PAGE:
In addition to their desire to postpone old age, the boomers' propensity for personal growth and new lifestyle challenges will also render obsolete the traditional "linear life" paradigm, in which people migrate in lockstep first through education, then work, then leisure/retirement. In its place, a new "cyclic life" paradigm is emerging in which education, work, and leisure are interspersed repeatedly throughout the life span. It will become normal for 50-year-olds to go back to school and for 70-year-olds to reinvent themselves through new careers. Phased retirements, part-time and flex-time work, and "rehirements" will become common options for elder boomers who'll either need or want to continue working.

Most discussions about increasing longevity have been focused on how to live longer rather than on why. I worry that without envisioning a new purpose for old age, we could be creating a future in which the young are pitted against the old.

In youth, boomers were self-indulgent in their priorities. In their late teens and 20s, many shared an idealistic commitment to bettering society. During the past several decades of career building and child-rearing, these boomers had to put aside many of their early ideals. In the decades ahead, the boomers will complete America's transformation into a gerontocracy, as they take control of the nation's social and economic power.

If they can step outside their generational tendency toward self-centeredness and wield this power wisely and productively, they could rise to their greatest height and make a remarkable success of history's first multiethnic, multiracial, and multigenerational melting pot. But if they use their numbers and influence to bully younger generations and gobble up all of the available resources, political "age wars" could erupt in which the young lash out in anger and frustration at the weighty demands placed on their increasingly strained resources.

However, if they can learn to exemplify a new kind of wise, mature leadership, when the boomers' time on earth is over, perhaps they will be remembered as not just the largest generation in history, but also the finest.

RELATED ARTICLE: New Opportunities for Aging Agelessly

In the years ahead, watch for growth in a wide variety of industries and services to meet the needs of a maturing marketplace, including:

* Specialty diagnosis and treatment centers for particular body parts, such as the eyes, ears, muscles, bones, or nervous system.

* Therapeutically cloned kidneys, livers, lungs, hearts, skin, blood, and bones for "tune-up" and replacement purposes.

* Nutraceuticals--foods and supplements engineered with macro- and micronutrients to fight aging.

* Cosmeceutical rejuvenation therapies for both men and women.

* Antiaging spas.

* High-tech exercise gear and equipment programmed to precisely "train" users to build stronger, healthier, and more youthful bodies.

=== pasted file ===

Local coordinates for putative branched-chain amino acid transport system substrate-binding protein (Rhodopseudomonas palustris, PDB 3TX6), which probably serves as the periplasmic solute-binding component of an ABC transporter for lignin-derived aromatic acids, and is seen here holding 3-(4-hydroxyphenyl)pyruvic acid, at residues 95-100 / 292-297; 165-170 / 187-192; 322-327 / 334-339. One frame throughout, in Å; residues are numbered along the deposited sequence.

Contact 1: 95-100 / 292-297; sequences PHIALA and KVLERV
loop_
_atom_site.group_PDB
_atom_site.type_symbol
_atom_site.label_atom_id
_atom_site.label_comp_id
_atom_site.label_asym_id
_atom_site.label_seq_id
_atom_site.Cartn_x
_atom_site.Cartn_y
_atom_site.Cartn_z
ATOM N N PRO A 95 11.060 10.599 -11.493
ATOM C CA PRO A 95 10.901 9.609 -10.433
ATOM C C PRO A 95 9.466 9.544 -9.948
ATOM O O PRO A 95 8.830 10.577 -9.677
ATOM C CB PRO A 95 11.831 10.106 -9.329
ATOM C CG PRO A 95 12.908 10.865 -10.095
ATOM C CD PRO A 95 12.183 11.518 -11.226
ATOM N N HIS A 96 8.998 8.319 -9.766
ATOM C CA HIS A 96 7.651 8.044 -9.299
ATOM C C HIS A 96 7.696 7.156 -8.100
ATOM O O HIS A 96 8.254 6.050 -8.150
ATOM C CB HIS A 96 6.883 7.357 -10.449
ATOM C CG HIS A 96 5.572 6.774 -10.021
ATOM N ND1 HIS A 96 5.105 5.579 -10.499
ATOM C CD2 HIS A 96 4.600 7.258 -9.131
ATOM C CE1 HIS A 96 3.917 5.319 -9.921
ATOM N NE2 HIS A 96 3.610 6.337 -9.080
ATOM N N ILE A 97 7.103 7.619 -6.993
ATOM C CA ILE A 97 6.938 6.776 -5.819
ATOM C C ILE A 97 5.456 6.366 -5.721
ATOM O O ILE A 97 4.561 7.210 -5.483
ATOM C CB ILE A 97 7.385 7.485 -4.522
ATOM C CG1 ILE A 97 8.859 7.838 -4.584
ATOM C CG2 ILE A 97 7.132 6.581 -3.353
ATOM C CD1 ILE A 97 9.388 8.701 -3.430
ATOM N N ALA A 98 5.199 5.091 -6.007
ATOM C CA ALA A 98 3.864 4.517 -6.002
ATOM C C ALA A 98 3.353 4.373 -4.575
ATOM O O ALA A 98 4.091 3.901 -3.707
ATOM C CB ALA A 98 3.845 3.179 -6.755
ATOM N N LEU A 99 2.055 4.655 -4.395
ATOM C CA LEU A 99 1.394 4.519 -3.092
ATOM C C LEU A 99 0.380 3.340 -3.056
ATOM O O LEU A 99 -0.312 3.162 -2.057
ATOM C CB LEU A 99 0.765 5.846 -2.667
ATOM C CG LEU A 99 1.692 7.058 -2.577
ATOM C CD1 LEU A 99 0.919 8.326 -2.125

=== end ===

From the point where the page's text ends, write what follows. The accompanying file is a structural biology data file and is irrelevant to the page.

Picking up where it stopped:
* Smart acoustic systems in telephones, radios, and TVs that customize signals to accommodate the auditory range of each user's ears.

* Silver Seals--"for-hire" teams of elders with various problem-solving talents who are deployed to "fix" difficult community or business issues.

* Lifelong-learning programs at colleges, universities, churches, and community centers and on cable TV and the Internet.

* "Retirement Zone" stores featuring products and technologies appealing to older adults with free time.

* Adventure-travel services that send older adults to off-the-beaten-trail locations.

* Mature employment and career transition coordinators.

* Experience agents--similar to travel agents--that can be commissioned to orchestrate any type of request, whether it's a party, learning program, psychotherapy, sabbatical, travel adventure, spiritual retreat, introduction to new friends, or business partnerships.

* Mature dating services to help the tens of millions of single, mature women and men find new relationships.

* Longevity-oriented communities for health-minded elders.

* Intergenerational communes.

* Urban arts retirement communities that focus on cultural pursuits.

* University-based intergenerational housing for people who desire lifelong learning.

* Multinational time-share clubs for those who aren't interested in settling down in one location.

* Long-term care insurance financing to provide security against the possibility of late-life chronic health problems.

* Estate management and trust services to help families manage the $ 20 trillion inheritance cascade that is about to occur.

* Reverse mortgages to help people who are cash-poor but "brick-rich."

Excerpted from The Power Years: A User's Guide to the Rest of Your Life (Wiley, August 2005).

--Ken Dychtwald

About the Author

Ken Dychtwald, founder of Age Wave, is a gerontologist, psychologist, public speaker, and best-selling author. His address is Age Wave, One Embarcadero Center, Suite 3810, San Francisco, California 94111. Web site www.AgeWave.com. His latest book, The Power Years: A User's Guide to the Rest of Your Life, will be published by Wiley in August.